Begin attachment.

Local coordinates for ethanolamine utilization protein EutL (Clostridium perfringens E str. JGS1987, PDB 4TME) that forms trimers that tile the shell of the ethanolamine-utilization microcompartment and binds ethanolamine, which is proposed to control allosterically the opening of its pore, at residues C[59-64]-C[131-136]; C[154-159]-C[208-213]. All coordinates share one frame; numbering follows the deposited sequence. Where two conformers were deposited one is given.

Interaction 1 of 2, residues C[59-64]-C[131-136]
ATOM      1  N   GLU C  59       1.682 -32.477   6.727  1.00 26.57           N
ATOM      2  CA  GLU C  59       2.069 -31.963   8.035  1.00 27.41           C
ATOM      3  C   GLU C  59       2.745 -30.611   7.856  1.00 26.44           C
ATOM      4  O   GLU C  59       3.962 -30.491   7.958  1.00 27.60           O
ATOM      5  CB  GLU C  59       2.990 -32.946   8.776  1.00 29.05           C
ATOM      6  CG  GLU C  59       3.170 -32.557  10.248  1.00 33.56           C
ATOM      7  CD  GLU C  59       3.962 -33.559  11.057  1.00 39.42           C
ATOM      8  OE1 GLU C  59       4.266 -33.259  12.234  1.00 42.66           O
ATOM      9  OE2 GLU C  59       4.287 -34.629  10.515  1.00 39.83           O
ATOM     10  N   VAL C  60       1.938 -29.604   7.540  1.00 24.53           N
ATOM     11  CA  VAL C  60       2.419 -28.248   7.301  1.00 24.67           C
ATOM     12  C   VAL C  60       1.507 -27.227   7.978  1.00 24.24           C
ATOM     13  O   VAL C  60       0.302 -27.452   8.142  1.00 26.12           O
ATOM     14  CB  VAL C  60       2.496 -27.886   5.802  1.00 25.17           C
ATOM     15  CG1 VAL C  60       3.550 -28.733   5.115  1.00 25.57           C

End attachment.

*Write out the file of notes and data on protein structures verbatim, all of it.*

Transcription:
Local coordinates for ethanolamine utilization protein EutL (Clostridium perfringens E str. JGS1987, PDB 4TME) that forms trimers that tile the shell of the ethanolamine-utilization microcompartment and binds ethanolamine, which is proposed to control allosterically the opening of its pore, at residues C[59-64]-C[131-136]; C[154-159]-C[208-213]. All coordinates share one frame; numbering follows the deposited sequence. Where two conformers were deposited one is given.

Interaction 1 of 2, residues C[59-64]-C[131-136]
ATOM      1  N   GLU C  59       1.682 -32.477   6.727  1.00 26.57           N
ATOM      2  CA  GLU C  59       2.069 -31.963   8.035  1.00 27.41           C
ATOM      3  C   GLU C  59       2.745 -30.611   7.856  1.00 26.44           C
ATOM      4  O   GLU C  59       3.962 -30.491   7.958  1.00 27.60           O
ATOM      5  CB  GLU C  59       2.990 -32.946   8.776  1.00 29.05           C
ATOM      6  CG  GLU C  59       3.170 -32.557  10.248  1.00 33.56           C
ATOM      7  CD  GLU C  59       3.962 -33.559  11.057  1.00 39.42           C
ATOM      8  OE1 GLU C  59       4.266 -33.259  12.234  1.00 42.66           O
ATOM      9  OE2 GLU C  59       4.287 -34.629  10.515  1.00 39.83           O
ATOM     10  N   VAL C  60       1.938 -29.604   7.540  1.00 24.53           N
ATOM     11  CA  VAL C  60       2.419 -28.248   7.301  1.00 24.67           C
ATOM     12  C   VAL C  60       1.507 -27.227   7.978  1.00 24.24           C
ATOM     13  O   VAL C  60       0.302 -27.452   8.142  1.00 26.12           O
ATOM     14  CB  VAL C  60       2.496 -27.886   5.802  1.00 25.17           C
ATOM     15  CG1 VAL C  60       3.550 -28.733   5.115  1.00 25.57           C